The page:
# 数据作业代写 Data Mining and Visualisation

## Data Mining and Visualisation

### For each of the questions Q3,4,5,6 include:  数据作业代写

1. one chart (with 3 sets of values: precision, recall, and f-score)

2. table/list with the values used to build the chart

Can we use some methods provided by numpy to do some basic calculation or comparison such as sum(), square(), min()... or have to implement them manually?

Yes, anything you can find in NumPy, feel free to use  数据作业代写

For the F score can we still use (2 precision*recall)/(precison+recall) using overall precision and recall or do we have to work out the F scores for each element?

yes, we first compute F-score for each element in the dataset and then average it to get the F-score for the entire dataset.

Are we allowed to drop the first column before we feed it into the algorithm function or should the function drop it for us?

yes, we should at some point ignore the first column as it is not numerical.

If we are implementing the k-means++ initial representative selection scheme, a) can we use this scheme to select initial representatives for k-medians? and b) if yes.  Should we use manhattan distance to determine selection probabilities when initialising reps for k-medians?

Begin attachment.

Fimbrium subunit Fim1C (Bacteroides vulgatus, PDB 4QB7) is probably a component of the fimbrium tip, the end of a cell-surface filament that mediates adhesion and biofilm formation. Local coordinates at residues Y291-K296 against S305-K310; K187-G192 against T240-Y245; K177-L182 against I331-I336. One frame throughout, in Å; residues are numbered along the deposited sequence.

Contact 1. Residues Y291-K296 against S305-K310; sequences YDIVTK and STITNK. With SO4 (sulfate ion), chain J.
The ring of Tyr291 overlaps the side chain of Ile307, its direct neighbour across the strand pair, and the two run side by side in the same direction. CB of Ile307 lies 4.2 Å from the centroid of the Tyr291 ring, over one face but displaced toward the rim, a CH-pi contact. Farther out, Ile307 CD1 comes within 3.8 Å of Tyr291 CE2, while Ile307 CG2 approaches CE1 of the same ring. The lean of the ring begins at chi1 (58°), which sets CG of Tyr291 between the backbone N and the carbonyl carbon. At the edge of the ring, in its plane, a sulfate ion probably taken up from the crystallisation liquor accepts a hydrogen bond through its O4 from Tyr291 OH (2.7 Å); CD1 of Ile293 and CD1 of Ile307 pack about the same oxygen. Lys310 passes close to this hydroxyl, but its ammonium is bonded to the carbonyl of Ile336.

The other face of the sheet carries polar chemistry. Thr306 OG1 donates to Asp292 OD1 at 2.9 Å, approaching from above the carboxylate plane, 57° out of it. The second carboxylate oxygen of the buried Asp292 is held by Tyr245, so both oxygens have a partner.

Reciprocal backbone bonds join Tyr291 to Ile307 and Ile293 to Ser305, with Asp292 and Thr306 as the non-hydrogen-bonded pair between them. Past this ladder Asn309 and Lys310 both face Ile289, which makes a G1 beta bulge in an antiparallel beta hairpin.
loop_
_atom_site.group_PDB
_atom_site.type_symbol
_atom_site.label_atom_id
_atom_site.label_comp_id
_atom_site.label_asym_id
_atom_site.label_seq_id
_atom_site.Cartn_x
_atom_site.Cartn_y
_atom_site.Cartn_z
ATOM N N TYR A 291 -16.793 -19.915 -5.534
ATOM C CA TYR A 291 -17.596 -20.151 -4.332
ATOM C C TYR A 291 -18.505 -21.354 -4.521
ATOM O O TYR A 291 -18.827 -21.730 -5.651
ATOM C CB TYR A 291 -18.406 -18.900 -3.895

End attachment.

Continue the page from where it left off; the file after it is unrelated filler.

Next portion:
### This is a good question.  数据作业代写

I don't know about applications of the k-means++ rule to the k-medians algorithm.

I guess this is a natural thing to do, so feel free to do this.  But make sure that you explain what you are doing in the comments.

We need to get an overall precision, recall, f-score for each k, is that right?

For example, the answer is going to like: when k = 1.  The precision is xxx, the recall is xxx, and f-score is xxx

Yes, this is correct

### I wonder how to calculate the overall precision, recall, f-score. Is it the average of the 4 values?

Overal precision, recall, and f-score are the averages of the precision, recall, and f-score values of individual objects in the dataset. The formula for this can be found in the slides.  数据作业代写

I was just wondering: is it desirable for our randomised centroids to be 'consistent' between different values of k?

In other words, if I initialise k=3 with three randomly chosen points, is it better for k=4 to consist of those same three randomly chosen points, plus an additional randomly chosen point? This way, k=5 will consist of the same points as k=4 plus an additional randomly chosen point (and so on).

I could edit my code such that the centroids initialised for different k values are consistent from one function call to another but bear no 'resemblance' to one another (in the manner suggested above); however, it seems to me that, if I were to do that, the performance of the algorithm (for different k values) would depend to a great extent on the arbitrariness of the initialisation of the centroids.

there is no requirement for the initial representatives to be consistent between different values of k.

Indeed, the result may greatly depend on the initial choice. You could play with different seed values and pick the one that gives you a better 'picture'.

Can I please know how to calculate the precision and recall? Are we supposed to initially categorise each label into 0,1,2,3 and then figure after calculation if all 0s are in one cluster, 2s are in another cluster and so on and so forth? And then compare all the cluster values to the initial label classification to check for TN, FN, TP, FP?